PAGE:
Secretary-General Tells Munich Conference We Have Come Far in Building Effective Toolbox of Interventions, as Perils of Looking Other Way Known to All

1 February 2014
SG/SM/15626

Secretary-General Tells Munich Conference We Have Come Far in Building Effective Toolbox of Interventions, as Perils of Looking Other Way Known to All

1 February 2014
Secretary-General
SG/SM/15626
Department of Public Information • News and Media Division • New York

Secretary-General tells Munich Conference We Have Come Far in Building Effective

ToolBox of Interventions, as Perils of Looking Other Way Known to All

Following are UN Secretary-General Ban Ki-moon’s remarks, as prepared for delivery, at the Munich Security Conference, 1 February:

I am pleased to be here to celebrate 50 years of the Munich Security Conference.  The Munich Security Conference has a proud history.  In your first quarter century, you helped break down walls between people and ideologies.  In your second, you continued to promote new thinking about global security.

Today, we look out at a landscape that is filled with volatility and opportunity.  We see profound demographic, social and environmental change — and enormous shifts in political and commercial power.  Distinctions between the national and the international are falling away.

Many countries have achieved stability and progress — but too many others lack the capacity or the will to meet the expectations of their citizens for freedoms and basic services.

New technologies are advancing human health and well‑being — but are also creating vulnerabilities.  Small groups are better able to inflict large‑scale damage.

These new global dynamics demand new approaches, while remaining true to fundamental universal values.

The United Nations is rising to these challenges — through diplomacy and dialogue, peacekeeping and peacebuilding, and earlier action on violations of human rights.  We grasp more keenly than ever before that peace and development go hand in hand.

There have been vast improvements in knowledge and readiness since the tragedies of Rwanda and Srebrenica a generation ago.  The protection of civilians has come to the forefront as a matter of international responsibility.

Slowly but steadily, a culture of responsiveness is taking shape.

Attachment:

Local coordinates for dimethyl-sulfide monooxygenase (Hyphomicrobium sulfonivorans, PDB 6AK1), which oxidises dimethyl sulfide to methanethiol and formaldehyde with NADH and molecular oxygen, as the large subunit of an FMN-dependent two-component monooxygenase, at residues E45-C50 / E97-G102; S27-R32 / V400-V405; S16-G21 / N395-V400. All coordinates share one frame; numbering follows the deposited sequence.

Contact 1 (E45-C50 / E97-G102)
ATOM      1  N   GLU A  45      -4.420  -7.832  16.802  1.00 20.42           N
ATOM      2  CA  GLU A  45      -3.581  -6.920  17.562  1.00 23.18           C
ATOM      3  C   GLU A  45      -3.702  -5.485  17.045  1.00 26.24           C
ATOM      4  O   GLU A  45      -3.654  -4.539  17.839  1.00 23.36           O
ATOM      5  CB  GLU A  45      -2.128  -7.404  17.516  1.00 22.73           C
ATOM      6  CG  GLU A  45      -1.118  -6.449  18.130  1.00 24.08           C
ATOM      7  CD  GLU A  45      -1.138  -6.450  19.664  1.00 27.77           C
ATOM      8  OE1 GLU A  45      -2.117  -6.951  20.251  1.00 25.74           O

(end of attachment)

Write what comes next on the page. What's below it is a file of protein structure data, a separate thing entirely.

At the same time, I see places where we are falling dangerously short, at a tremendous cost in lives and credibility.  Let us use our time together in Munich to explore how we can build the world of security that people deserve and that is within our power to deliver.

The United Nations deals daily with the crises of our times, from the flashpoints that grab the headlines, to the orphaned conflicts and silent emergencies that deserve more attention.

I am closely following the democratic transitions that have stalled or reversed course, and the tensions in North— East Asia.

I am concerned about rising extremism, growing cybersecurity threats and the dangers still posed by nuclear weapons.

And I am deeply immersed in addressing the conflict in Syria, the most urgent security challenge in the world today.  The fighting is destroying a nation and engulfing the entire region.

The situation highlights the conundrum we face when there is a compelling need to protect people from grave violations of human rights, but there are severe divisions among the main actors: within Syria, among its neighbours and in the Security Council. 

Last year, the world united in horror at the use of chemical weapons.  Today, the Syrian Government’s chemical weapons capacity is being dismantled.  I welcome this show of support for upholding the long-established global norm against chemical weapons.

At the same time, the vast majority of the killing is being carried out with conventional weapons.  That is why we have put so much energy into getting the Government and the opposition to the negotiating table in Geneva.

The first round of talks ended yesterday, and Joint Special Envoy Lakhdar Brahimi has invited the parties to return to Geneva on 10 February.  Mr. Brahimi and I discussed the talks last night with [ United States] Secretary of State [John] Kerry and [ Russian Federation] Foreign Minister [Sergey] Lavrov, and I urged them to use their influence to ensure the talks proceed as planned.

Experience with other conflicts over the years suggests that progress will be difficult.  It is hard going, but we have made a start.  The parties may still be fighting, but now they are also talking.  This is the only hope for a political solution.  The negotiations must not be used as a tactic to delay the end of fighting.  There is no military solution to this crisis.